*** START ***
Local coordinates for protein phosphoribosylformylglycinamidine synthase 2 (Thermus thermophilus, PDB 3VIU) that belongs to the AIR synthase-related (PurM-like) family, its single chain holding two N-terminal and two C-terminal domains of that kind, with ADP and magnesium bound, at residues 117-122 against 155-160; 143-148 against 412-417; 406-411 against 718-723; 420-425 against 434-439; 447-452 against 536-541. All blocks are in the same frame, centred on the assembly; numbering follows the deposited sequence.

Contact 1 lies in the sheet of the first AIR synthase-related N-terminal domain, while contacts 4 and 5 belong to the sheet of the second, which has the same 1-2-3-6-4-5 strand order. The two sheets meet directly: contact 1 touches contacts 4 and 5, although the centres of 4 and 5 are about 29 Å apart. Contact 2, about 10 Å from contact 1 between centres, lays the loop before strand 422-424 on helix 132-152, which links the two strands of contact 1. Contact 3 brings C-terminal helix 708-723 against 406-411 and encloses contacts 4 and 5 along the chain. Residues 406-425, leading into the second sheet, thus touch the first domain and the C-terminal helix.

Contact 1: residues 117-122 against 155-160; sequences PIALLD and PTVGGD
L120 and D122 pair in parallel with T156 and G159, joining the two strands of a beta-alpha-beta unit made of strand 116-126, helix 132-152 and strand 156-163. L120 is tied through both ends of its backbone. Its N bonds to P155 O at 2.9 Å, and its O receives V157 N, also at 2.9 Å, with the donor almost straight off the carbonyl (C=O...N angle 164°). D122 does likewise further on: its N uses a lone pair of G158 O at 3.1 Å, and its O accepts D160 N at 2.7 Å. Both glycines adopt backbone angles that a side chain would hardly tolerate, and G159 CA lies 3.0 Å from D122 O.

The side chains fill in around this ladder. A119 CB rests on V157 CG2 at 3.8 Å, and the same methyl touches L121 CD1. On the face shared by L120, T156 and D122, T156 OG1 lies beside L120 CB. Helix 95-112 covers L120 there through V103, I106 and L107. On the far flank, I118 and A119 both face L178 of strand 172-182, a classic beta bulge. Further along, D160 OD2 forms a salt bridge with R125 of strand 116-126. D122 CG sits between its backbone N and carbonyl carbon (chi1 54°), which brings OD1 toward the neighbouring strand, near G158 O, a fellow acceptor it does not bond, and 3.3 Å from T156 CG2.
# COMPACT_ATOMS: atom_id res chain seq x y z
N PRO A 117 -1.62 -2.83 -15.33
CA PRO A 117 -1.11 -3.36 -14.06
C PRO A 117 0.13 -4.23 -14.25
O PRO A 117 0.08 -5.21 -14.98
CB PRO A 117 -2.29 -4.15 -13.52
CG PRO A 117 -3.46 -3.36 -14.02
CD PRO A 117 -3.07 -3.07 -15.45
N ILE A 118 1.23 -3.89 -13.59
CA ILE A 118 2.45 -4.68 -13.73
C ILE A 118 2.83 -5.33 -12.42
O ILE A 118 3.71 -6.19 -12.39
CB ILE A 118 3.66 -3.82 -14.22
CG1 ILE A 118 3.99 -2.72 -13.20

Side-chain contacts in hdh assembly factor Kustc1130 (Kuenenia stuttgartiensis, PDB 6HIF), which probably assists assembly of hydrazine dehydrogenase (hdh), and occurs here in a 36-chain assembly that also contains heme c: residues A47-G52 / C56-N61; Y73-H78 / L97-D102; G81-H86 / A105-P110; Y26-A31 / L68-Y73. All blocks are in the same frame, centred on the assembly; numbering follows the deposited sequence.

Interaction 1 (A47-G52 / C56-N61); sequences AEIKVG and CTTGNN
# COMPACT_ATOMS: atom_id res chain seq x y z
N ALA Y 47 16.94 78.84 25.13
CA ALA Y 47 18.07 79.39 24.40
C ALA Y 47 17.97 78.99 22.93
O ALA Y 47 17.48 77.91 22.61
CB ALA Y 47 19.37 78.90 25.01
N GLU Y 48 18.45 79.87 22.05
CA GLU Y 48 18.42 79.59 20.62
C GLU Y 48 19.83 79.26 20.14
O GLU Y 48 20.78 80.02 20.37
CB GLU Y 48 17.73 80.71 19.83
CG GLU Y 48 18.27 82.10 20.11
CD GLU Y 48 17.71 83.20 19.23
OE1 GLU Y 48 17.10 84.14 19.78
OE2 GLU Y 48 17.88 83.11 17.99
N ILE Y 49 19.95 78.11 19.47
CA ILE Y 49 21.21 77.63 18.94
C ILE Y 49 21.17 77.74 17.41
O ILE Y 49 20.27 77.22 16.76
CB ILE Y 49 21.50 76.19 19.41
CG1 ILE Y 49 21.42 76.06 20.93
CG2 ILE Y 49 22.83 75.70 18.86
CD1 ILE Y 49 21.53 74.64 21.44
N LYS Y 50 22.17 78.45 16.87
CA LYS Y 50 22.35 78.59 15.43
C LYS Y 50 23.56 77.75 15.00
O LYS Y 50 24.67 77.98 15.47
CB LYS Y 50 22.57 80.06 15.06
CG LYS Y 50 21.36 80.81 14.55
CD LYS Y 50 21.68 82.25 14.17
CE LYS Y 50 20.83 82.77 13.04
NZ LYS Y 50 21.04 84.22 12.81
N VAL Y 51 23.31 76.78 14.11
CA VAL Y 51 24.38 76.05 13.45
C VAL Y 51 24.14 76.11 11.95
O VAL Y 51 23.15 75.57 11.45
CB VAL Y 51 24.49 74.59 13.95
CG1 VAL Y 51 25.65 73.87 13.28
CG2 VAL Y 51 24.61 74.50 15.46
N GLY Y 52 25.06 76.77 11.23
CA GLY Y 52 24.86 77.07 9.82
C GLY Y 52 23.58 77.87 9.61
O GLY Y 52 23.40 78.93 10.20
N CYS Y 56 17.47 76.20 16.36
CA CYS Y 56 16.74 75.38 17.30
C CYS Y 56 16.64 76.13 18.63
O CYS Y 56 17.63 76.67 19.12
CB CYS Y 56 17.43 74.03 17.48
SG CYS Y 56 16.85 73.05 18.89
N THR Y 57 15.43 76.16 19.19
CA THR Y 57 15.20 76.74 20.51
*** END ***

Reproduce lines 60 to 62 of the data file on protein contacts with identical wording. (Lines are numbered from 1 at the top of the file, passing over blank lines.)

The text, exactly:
CG2 VAL Y 51 24.61 74.50 15.46
N GLY Y 52 25.06 76.77 11.23
CA GLY Y 52 24.86 77.07 9.82